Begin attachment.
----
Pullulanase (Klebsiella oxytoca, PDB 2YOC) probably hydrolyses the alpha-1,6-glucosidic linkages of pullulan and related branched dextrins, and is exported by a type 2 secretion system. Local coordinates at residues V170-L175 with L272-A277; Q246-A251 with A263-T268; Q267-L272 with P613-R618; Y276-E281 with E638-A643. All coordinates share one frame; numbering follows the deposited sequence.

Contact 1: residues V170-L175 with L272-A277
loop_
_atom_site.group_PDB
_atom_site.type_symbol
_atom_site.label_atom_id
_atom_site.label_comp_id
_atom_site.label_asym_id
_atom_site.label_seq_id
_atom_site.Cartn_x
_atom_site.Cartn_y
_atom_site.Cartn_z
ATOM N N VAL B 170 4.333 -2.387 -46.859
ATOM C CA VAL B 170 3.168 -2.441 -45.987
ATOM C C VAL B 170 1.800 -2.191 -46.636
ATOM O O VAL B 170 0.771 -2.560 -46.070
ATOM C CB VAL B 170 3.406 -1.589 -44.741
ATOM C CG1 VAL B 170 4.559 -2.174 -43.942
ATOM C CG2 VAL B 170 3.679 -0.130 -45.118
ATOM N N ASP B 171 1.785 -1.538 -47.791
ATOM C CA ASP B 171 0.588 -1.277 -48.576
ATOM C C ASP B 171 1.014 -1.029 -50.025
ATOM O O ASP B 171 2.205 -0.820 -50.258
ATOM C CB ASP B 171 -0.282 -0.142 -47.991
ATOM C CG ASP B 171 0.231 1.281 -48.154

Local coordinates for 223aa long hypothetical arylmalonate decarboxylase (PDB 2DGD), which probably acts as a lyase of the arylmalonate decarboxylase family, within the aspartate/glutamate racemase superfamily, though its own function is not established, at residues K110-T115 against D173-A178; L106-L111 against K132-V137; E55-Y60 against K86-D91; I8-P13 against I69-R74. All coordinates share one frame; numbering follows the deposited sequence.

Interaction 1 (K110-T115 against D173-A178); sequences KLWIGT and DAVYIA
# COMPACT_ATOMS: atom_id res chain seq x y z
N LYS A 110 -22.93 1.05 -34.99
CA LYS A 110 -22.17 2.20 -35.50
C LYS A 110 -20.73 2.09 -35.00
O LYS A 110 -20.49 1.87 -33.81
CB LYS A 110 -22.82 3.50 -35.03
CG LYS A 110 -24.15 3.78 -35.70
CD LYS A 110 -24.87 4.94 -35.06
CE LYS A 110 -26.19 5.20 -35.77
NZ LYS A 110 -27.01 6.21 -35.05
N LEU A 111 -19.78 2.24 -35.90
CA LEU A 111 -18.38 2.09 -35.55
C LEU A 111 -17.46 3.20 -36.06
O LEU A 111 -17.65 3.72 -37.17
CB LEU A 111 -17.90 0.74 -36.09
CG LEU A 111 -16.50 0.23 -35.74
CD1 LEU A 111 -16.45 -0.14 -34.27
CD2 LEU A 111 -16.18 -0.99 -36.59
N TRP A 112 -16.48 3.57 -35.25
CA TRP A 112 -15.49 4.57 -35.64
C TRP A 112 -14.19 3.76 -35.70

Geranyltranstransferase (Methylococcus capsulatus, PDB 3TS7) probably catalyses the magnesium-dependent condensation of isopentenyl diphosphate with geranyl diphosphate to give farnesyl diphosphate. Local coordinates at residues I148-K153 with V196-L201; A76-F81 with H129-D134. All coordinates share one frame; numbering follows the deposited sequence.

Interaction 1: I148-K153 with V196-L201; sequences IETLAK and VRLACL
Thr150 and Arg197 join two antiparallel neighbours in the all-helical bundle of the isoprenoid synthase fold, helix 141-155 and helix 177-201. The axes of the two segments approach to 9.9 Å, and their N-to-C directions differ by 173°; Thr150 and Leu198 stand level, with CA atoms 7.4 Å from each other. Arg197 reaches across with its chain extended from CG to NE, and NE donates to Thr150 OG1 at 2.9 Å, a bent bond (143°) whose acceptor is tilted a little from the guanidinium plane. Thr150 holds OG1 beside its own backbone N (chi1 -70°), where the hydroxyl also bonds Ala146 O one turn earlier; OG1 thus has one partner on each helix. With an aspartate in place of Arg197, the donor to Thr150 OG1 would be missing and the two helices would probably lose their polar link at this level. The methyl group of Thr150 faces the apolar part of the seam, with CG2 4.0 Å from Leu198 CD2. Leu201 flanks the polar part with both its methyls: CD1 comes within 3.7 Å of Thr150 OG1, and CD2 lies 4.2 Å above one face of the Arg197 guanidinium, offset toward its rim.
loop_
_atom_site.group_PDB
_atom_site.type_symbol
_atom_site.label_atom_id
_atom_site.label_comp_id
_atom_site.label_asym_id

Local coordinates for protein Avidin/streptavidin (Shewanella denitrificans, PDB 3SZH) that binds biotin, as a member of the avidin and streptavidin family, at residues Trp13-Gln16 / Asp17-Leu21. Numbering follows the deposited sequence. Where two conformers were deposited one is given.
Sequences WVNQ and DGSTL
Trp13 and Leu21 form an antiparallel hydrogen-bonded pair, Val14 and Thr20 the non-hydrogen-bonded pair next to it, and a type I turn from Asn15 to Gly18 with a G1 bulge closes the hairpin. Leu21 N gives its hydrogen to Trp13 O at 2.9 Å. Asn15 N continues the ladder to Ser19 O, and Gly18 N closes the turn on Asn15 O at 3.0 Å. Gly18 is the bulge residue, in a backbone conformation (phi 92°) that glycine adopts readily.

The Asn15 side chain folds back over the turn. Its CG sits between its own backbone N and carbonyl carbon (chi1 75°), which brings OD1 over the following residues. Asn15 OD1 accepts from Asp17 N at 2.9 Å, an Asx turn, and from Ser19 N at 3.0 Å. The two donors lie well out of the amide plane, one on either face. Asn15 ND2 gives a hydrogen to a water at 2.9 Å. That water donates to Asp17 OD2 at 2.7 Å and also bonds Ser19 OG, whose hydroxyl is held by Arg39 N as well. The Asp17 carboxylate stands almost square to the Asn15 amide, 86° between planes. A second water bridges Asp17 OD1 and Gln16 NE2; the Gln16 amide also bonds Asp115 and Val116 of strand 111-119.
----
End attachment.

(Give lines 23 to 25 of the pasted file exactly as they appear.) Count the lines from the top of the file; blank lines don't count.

ATOM O O ASP B 171 2.205 -0.820 -50.258
ATOM C CB ASP B 171 -0.282 -0.142 -47.991
ATOM C CG ASP B 171 0.231 1.281 -48.154